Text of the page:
Gregory Blaxland

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Gregory Blaxland
Portrait, 1813
Born (1778-06-17)17 June 1778
Kent, England
Died 1 January 1853(1853-01-01) (aged 74)
New South Wales

Gregory Blaxland (17 June 1778 – 1 January 1853) was an English pioneer farmer and explorer in Australia, noted for initiating and co-leading the first successful crossing of the Blue Mountains by European settlers.

Early life[edit]

Gregory Blaxland was born 17 June 1778 at Fordwich, Kent, England, the fourth son of John Blaxland, mayor from 1767 to 1774, whose family had owned estates nearby for generations, and Mary, daughter of Captain Parker, R.N. Gregory attended The King's School, Canterbury. In July 1799 in the church of St George the Martyr there, he married Elizabeth, daughter of John Spurdon; they had five sons and two daughters.[1]

The Blaxlands were friends of Sir Joseph Banks who appears to have strongly influenced the decision of Gregory and his eldest brother, John, to emigrate.[1] The government promised them land, convict servants and free passages, in accord with its policy of encouraging 'settlers of responsibility and capital'. Leaving John to sell their Kent estates, Gregory sailed in the William Pitt on 1 September 1805 with his wife, three children, two servants, an overseer, a few sheep, seed, bees, tools, groceries and clothing. When he reached Sydney he sold many of these goods very profitably, bought eighty head of cattle so as to enter the meat trade, located 4,000 acres (1,600 ha) of land and was promised forty convict servants. Soon afterwards he also bought 450 acres (180 ha) at the Brush Farm (near Eastwood) from D'Arcy Wentworth for £1500, while also displaying some of his future characteristics by commencing litigation against the master of the William Pitt.

Blue Mountains expedition[edit]

Exploration of Blaxland, Lawson and Wentworth

In 1813, he led the first known European expedition across the area of the Great Dividing Range known as the Blue Mountains, along with William Lawson and William Charles Wentworth, on a journey which would open up the inland of the continent.

Blaxland's diaries show that he had a clear grasp of the scale upon which agricultural and pastoral activities would be profitable in Australia.[2] In 1814, like many others almost insolvent because of drought and depression, he tried to persuade Governor Macquarie to sanction a scheme for the exploitation of the interior by a large agricultural company similar to the later Australian Agricultural Company of the 1820s. Macquarie would not agree nor would he allow Blaxland land in the interior for his own flocks. Since Blaxland then had to dispose of his livestock, he joined the colonial opposition to Macquarie, and in 1819 sharply criticized his administration to Commissioner John Thomas Bigge.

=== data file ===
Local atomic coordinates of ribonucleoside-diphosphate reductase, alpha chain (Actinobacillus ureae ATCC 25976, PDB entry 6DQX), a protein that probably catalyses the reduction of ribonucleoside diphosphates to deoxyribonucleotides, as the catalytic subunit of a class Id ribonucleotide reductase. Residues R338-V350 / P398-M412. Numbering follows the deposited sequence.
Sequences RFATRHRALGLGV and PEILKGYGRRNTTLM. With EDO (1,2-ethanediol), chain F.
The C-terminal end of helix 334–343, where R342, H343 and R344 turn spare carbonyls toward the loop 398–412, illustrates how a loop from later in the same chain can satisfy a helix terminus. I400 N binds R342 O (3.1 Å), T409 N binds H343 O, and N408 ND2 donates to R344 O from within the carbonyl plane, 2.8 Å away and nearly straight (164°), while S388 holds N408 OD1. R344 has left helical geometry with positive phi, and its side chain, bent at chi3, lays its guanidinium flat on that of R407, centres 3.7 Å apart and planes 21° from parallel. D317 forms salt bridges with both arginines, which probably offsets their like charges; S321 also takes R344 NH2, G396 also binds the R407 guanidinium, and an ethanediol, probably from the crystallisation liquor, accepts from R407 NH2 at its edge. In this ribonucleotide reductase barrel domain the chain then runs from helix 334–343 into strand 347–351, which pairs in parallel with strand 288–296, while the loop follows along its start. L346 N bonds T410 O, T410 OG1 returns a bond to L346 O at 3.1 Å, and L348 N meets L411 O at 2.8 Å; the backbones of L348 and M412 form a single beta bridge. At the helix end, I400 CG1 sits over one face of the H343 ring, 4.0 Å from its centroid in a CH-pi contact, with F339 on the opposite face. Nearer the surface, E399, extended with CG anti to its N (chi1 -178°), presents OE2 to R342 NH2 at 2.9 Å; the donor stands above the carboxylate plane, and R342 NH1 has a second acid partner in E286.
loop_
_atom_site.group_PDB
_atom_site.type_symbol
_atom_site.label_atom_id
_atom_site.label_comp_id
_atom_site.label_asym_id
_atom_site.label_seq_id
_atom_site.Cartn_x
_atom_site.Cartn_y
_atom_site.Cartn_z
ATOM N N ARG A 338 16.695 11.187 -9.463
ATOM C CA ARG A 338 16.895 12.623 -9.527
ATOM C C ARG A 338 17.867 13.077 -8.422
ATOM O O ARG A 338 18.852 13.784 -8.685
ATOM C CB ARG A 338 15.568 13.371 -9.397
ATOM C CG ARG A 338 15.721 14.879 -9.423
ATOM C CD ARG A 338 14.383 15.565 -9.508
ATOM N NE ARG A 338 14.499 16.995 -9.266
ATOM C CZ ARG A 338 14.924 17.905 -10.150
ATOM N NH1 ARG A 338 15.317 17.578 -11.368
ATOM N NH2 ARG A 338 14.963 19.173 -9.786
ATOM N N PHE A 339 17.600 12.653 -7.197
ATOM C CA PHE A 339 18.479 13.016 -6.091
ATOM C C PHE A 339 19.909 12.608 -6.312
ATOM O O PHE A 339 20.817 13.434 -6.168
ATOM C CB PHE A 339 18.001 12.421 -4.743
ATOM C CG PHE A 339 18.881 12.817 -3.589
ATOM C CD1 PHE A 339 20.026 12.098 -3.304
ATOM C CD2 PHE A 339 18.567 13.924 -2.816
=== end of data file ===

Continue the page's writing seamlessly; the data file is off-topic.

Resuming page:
Blaxland visited England and in February 1823 he published his Journal of a Tour of Discovery Across the Blue Mountains:

"On Tuesday, May 11, 1813, Mr. Gregory Blaxland, Mr. William Wentworth, and Lieutenant Lawson, attended by four servants, with five dogs, and four horses laden with provisions, ammunition, and other necessaries, left Mr. Blaxland's farm at the South Creek, for the purpose of endeavouring to effect a passage over the Blue Mountains ..."[2]

Later the same year Blaxland was awarded the silver medal of the Royal Society of Arts for some wine he had exported to London, and five years later he received its gold medal. In January 1827 Blaxland was elected by a public meeting with two others to present a petition to Governor Darling asking that "Trial by jury" and "Taxation by Representation" should be extended to the colony.

Later years[edit]

Blaxland is also noted as one of the first settlers to plant grapes for wine-making purposes. He was engaged during the next few years in wine-making. He had brought vines from the Cape of Good Hope, found a species resistant to blight, took a sample of his wine to London in 1822 and won a silver medal for it. While in England he published his "A Journal of a Tour of Discovery Across the Blue Mountains in New South Wales" (London, 1823.)

After the death of his wife in December 1826 he made another visit to England. Still opposed to the governor's authority, this time he bore a petition in support of trial by jury and some form of representative government, and again carried samples of his wine, for which he won another medal in 1828.[citation needed]

He successfully petitioned the Colonial Office for a drawback on the import duty on brandy imported into the colony and 'actually used in the manufacture of wine'. Always a man of moody and mercurial character, Blaxland devoted his colonial activities almost entirely to the pursuit of his agricultural and viticultural interests. He suffered great personal loss with the early and untimely deaths of his second son, youngest son and wife along with others quite close to him in rapid succession, which bore very heavily on his heart. He committed suicide on 1 January 1853 in New South Wales.

He is buried in All Saints Cemetery in Parramatta.


Blaxland, Wentworth and Lawson memorial, Luddenham Road

The township of Blaxland in the Blue Mountains is named after him, as is the Australian Electoral Division of Blaxland and Blaxland Creek.

In 1963 he was honoured, together with Lawson and Wentworth, on a postage stamp issued by Australia Post depicting the Blue Mountains crossing.[3]

See also[edit]


  1. ^ a b Conway, Jill (1966). Blaxland, Gregory (1778–1853) in Australian Dictionary of Biography. Canberra: National Centre of Biography, Australian National University. 
  2. ^ a b Blaxland, Gregory (1823). A journal of a tour of discovery across the Blue Mountains in New South Wales. London: B.J. Holdsworth. 
  3. ^

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